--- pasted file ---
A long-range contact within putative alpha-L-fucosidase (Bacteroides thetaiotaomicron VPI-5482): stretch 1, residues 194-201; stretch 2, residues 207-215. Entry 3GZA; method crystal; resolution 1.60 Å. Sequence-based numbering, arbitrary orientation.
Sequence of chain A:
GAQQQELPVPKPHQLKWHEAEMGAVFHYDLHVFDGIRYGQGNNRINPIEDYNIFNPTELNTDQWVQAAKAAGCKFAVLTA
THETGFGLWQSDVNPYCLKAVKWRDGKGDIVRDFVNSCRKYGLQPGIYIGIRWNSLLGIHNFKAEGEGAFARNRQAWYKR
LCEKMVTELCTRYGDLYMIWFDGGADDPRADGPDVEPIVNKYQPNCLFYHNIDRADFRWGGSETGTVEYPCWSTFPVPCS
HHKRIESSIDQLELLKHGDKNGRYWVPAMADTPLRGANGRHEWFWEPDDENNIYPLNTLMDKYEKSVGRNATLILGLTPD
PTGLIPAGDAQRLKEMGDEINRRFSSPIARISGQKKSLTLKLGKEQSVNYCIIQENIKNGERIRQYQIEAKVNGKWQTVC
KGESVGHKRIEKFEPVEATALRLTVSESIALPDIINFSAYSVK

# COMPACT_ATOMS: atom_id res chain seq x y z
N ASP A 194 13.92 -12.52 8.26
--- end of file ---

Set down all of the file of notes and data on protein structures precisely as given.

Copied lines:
A long-range contact within putative alpha-L-fucosidase (Bacteroides thetaiotaomicron VPI-5482): stretch 1, residues 194-201; stretch 2, residues 207-215. Entry 3GZA; method crystal; resolution 1.60 Å. Sequence-based numbering, arbitrary orientation.
Sequence of chain A:
GAQQQELPVPKPHQLKWHEAEMGAVFHYDLHVFDGIRYGQGNNRINPIEDYNIFNPTELNTDQWVQAAKAAGCKFAVLTA
THETGFGLWQSDVNPYCLKAVKWRDGKGDIVRDFVNSCRKYGLQPGIYIGIRWNSLLGIHNFKAEGEGAFARNRQAWYKR
LCEKMVTELCTRYGDLYMIWFDGGADDPRADGPDVEPIVNKYQPNCLFYHNIDRADFRWGGSETGTVEYPCWSTFPVPCS
HHKRIESSIDQLELLKHGDKNGRYWVPAMADTPLRGANGRHEWFWEPDDENNIYPLNTLMDKYEKSVGRNATLILGLTPD
PTGLIPAGDAQRLKEMGDEINRRFSSPIARISGQKKSLTLKLGKEQSVNYCIIQENIKNGERIRQYQIEAKVNGKWQTVC
KGESVGHKRIEKFEPVEATALRLTVSESIALPDIINFSAYSVK

# COMPACT_ATOMS: atom_id res chain seq x y z
N ASP A 194 13.92 -12.52 8.26